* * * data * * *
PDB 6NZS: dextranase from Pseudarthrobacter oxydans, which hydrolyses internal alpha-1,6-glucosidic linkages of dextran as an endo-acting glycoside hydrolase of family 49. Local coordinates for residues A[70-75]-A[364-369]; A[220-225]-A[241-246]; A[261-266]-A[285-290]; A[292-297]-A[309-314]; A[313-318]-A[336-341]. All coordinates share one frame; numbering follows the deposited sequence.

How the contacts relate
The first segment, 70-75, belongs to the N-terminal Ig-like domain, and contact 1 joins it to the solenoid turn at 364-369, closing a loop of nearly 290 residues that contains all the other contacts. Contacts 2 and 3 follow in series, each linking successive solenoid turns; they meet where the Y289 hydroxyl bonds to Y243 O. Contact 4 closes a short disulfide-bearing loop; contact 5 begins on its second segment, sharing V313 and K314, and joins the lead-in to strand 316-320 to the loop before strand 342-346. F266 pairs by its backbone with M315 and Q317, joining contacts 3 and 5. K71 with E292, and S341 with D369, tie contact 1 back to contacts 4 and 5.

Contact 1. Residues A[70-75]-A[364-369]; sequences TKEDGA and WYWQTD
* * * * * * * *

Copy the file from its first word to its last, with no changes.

PDB 6NZS: dextranase from Pseudarthrobacter oxydans, which hydrolyses internal alpha-1,6-glucosidic linkages of dextran as an endo-acting glycoside hydrolase of family 49. Local coordinates for residues A[70-75]-A[364-369]; A[220-225]-A[241-246]; A[261-266]-A[285-290]; A[292-297]-A[309-314]; A[313-318]-A[336-341]. All coordinates share one frame; numbering follows the deposited sequence.

How the contacts relate
The first segment, 70-75, belongs to the N-terminal Ig-like domain, and contact 1 joins it to the solenoid turn at 364-369, closing a loop of nearly 290 residues that contains all the other contacts. Contacts 2 and 3 follow in series, each linking successive solenoid turns; they meet where the Y289 hydroxyl bonds to Y243 O. Contact 4 closes a short disulfide-bearing loop; contact 5 begins on its second segment, sharing V313 and K314, and joins the lead-in to strand 316-320 to the loop before strand 342-346. F266 pairs by its backbone with M315 and Q317, joining contacts 3 and 5. K71 with E292, and S341 with D369, tie contact 1 back to contacts 4 and 5.

Contact 1. Residues A[70-75]-A[364-369]; sequences TKEDGA and WYWQTD